Mr. Jones tells about his childhood friend, a boy who lived with his mother, stepfather and brothers and sisters. The boy and his sibs never knew who would be chosen to “ride along” with stepfather, but they all knew what it meant.
Years later, the boy, who is now a man, still lives at home with his mother. His stepfather and sibs are gone. He’s under day treatment and anaesthetized to close to a stupor. He doesn’t do much because the shirt on the chair said it will kill him if he does.
Mr. Jones knows his own family doesn’t love him, even though every adult made sure to sexually abuse him when he was a child. He tells of looking through the bathroom keyhole and seeing his grandfather abusing his little cousin. He walked in and became a known witness. Shortly after he told his grandmother, he became a family outcast.
Mr. Jones glances from time to time at the shelf over the fireplace. He tells me only later that “they” weren’t happy that day as he shared the family secrets.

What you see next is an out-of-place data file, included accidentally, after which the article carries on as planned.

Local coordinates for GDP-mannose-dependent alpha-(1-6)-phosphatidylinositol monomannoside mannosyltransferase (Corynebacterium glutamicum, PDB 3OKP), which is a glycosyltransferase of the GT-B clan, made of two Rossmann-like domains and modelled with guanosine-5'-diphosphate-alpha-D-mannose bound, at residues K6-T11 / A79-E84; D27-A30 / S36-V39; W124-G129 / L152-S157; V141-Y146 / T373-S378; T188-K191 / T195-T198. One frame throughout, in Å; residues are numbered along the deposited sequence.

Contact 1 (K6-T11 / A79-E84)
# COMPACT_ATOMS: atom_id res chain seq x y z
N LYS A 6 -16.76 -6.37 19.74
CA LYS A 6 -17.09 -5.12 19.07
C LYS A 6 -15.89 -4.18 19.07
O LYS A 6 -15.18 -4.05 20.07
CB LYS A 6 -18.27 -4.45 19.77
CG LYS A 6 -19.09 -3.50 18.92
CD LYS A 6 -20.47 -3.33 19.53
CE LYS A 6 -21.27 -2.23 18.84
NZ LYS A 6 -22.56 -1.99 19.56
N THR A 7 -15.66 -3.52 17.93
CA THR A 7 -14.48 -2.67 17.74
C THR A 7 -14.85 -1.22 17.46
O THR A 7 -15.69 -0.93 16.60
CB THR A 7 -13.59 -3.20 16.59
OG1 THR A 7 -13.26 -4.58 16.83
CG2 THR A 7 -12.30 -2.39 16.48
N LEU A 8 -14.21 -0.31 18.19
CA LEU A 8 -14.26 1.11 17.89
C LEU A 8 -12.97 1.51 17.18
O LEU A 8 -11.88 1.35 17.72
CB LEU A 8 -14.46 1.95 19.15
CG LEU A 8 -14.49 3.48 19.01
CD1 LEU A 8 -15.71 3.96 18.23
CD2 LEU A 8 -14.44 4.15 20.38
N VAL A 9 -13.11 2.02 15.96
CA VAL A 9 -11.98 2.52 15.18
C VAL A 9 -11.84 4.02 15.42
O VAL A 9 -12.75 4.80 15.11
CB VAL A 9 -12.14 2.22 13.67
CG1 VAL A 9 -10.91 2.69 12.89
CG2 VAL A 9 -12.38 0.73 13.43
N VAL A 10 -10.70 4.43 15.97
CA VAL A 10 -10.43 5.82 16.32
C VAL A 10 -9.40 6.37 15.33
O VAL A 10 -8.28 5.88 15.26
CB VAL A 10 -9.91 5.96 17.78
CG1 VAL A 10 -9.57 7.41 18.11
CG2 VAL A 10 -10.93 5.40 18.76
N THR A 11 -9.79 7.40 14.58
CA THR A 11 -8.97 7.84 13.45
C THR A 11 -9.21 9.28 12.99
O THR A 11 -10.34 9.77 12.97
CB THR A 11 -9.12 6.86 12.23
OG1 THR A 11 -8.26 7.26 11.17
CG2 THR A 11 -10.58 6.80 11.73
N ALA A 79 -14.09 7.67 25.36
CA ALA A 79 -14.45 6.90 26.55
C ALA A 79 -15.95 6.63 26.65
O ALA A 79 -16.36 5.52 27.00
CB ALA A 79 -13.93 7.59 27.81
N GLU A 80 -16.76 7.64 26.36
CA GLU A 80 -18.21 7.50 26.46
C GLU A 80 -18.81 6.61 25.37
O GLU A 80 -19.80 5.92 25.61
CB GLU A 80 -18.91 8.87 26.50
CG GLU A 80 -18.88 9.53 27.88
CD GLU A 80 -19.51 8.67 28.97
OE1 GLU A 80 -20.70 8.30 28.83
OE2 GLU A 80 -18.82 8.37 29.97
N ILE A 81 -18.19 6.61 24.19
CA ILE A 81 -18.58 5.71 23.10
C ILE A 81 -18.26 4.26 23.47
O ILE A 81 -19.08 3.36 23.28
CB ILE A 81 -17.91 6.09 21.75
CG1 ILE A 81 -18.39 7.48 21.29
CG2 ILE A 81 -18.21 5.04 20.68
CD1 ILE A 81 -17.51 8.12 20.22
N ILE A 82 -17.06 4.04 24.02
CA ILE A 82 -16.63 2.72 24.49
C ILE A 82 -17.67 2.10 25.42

Sane becomes insane
When a subject is used as object –
Laura is the host of dVerse today. Laura says:
For this Poetics Challenge, write in the 1st or 3rd person of your own experiences (real or imagined) or your witnessing mental health issues. Or if you prefer, base it on a poem which depicts living with, or alongside, ‘madness’ – and don’t forget to reference it!
I used the title, Possessed, because as kids they were treated as objects, and as adults, their psychoses possess them.
Image painted by Paul Wright, with his website link here.